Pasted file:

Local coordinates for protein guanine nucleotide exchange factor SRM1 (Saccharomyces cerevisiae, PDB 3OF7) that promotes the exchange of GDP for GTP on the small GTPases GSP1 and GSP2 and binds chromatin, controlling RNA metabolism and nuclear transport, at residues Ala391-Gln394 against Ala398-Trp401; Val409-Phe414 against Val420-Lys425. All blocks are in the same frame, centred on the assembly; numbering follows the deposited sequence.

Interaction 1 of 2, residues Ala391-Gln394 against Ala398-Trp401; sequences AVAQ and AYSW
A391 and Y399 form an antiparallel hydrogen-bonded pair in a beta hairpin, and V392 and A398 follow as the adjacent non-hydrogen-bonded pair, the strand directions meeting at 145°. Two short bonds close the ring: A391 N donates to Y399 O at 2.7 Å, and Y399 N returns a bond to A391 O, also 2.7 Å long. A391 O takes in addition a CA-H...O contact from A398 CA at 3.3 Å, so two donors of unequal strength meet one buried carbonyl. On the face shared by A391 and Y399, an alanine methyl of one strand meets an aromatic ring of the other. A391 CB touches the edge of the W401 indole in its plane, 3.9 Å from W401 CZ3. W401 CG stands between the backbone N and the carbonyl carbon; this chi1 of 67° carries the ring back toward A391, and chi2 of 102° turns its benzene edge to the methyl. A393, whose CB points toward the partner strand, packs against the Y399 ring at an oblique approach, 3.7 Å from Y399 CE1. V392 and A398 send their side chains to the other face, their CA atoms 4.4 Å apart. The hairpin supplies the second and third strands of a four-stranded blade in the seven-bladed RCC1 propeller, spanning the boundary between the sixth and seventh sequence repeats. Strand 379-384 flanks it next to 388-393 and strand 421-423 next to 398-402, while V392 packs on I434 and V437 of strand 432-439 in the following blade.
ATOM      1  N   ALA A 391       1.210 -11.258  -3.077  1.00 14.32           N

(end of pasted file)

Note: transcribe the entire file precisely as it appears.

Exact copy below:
Local coordinates for protein guanine nucleotide exchange factor SRM1 (Saccharomyces cerevisiae, PDB 3OF7) that promotes the exchange of GDP for GTP on the small GTPases GSP1 and GSP2 and binds chromatin, controlling RNA metabolism and nuclear transport, at residues Ala391-Gln394 against Ala398-Trp401; Val409-Phe414 against Val420-Lys425. All blocks are in the same frame, centred on the assembly; numbering follows the deposited sequence.

Interaction 1 of 2, residues Ala391-Gln394 against Ala398-Trp401; sequences AVAQ and AYSW
A391 and Y399 form an antiparallel hydrogen-bonded pair in a beta hairpin, and V392 and A398 follow as the adjacent non-hydrogen-bonded pair, the strand directions meeting at 145°. Two short bonds close the ring: A391 N donates to Y399 O at 2.7 Å, and Y399 N returns a bond to A391 O, also 2.7 Å long. A391 O takes in addition a CA-H...O contact from A398 CA at 3.3 Å, so two donors of unequal strength meet one buried carbonyl. On the face shared by A391 and Y399, an alanine methyl of one strand meets an aromatic ring of the other. A391 CB touches the edge of the W401 indole in its plane, 3.9 Å from W401 CZ3. W401 CG stands between the backbone N and the carbonyl carbon; this chi1 of 67° carries the ring back toward A391, and chi2 of 102° turns its benzene edge to the methyl. A393, whose CB points toward the partner strand, packs against the Y399 ring at an oblique approach, 3.7 Å from Y399 CE1. V392 and A398 send their side chains to the other face, their CA atoms 4.4 Å apart. The hairpin supplies the second and third strands of a four-stranded blade in the seven-bladed RCC1 propeller, spanning the boundary between the sixth and seventh sequence repeats. Strand 379-384 flanks it next to 388-393 and strand 421-423 next to 398-402, while V392 packs on I434 and V437 of strand 432-439 in the following blade.
ATOM      1  N   ALA A 391       1.210 -11.258  -3.077  1.00 14.32           N